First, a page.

Remembering the Fun

In December, I gave myself the task of painting practice. I started off with lines. It started well but I soon lost interest when I wasn’t seeing the results I wanted. My pieces didn’t look as good as the examples I had seen been created by certain artists. I felt demoralised falling into that comparison trap. I gave up, telling myself I was no good and a fraud. I was being the party pooper.

This is a habit I’ve fallen into quite a lot over the years. Forgetting that it took the master painters years before they reached the point of being any good or gaining recognition. And some, for example like Vincent van Gogh, didn’t gain recognition until after their death. Right up to that point, Van Gogh still kept practicing and painting never giving up on his vision, his craft. And only through Jo van Gogh-Bonger, his sister-in-law, loaning and selling his paintings and publishing van Gogh’s letters to his brother Theo, her husband, did he gain his rightful place in art history.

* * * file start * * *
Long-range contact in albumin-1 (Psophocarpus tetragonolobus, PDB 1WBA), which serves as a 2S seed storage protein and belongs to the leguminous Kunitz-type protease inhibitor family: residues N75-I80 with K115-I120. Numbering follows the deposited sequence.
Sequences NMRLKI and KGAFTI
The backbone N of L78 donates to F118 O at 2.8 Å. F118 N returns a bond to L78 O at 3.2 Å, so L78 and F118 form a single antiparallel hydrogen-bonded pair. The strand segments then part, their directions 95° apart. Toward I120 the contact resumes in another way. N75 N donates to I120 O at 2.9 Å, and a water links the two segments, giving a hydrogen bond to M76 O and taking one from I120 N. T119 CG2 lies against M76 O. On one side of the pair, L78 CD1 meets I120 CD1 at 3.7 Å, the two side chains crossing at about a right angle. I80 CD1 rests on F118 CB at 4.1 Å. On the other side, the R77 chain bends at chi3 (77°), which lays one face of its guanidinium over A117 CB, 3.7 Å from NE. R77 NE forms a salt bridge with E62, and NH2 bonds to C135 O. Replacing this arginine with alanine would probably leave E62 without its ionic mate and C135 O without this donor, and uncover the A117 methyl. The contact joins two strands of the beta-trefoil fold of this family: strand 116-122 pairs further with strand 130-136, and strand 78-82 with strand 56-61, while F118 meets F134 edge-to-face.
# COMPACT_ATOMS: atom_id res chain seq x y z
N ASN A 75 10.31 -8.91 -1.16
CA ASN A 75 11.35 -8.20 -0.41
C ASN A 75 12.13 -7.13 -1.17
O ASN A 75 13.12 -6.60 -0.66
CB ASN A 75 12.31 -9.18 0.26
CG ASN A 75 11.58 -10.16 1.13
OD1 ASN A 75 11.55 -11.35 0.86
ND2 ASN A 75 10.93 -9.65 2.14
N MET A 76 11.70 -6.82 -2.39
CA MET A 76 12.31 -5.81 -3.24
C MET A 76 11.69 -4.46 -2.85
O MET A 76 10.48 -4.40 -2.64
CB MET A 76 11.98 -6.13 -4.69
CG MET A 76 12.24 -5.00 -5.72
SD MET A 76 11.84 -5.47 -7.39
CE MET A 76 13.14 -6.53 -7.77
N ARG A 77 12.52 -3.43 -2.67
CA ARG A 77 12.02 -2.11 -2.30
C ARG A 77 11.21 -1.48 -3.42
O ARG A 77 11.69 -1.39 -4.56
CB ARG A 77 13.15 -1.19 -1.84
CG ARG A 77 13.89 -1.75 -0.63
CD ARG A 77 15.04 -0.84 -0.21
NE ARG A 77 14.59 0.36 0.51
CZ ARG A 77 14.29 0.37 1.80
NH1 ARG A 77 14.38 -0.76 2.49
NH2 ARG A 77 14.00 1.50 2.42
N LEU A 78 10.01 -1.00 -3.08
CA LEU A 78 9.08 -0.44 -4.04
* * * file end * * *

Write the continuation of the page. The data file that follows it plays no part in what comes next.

For this to happen, after his death which he had no way of knowing, he had to do the work. He still had to show up and paint and make mistakes. Face disappointments and worries and doubts. He still had to believe in himself.

When things are difficult and not turning out the way you envisioned while creating, it can be a Herculean feat to keep believing in yourself and what you are trying to do. It is easy to give up, as I did in December. The pressure I was putting on myself to be good just wasn’t warranted. It took all the fun out of it. I’d forgotten I was only supposed to be playing and having fun not creating masterpieces.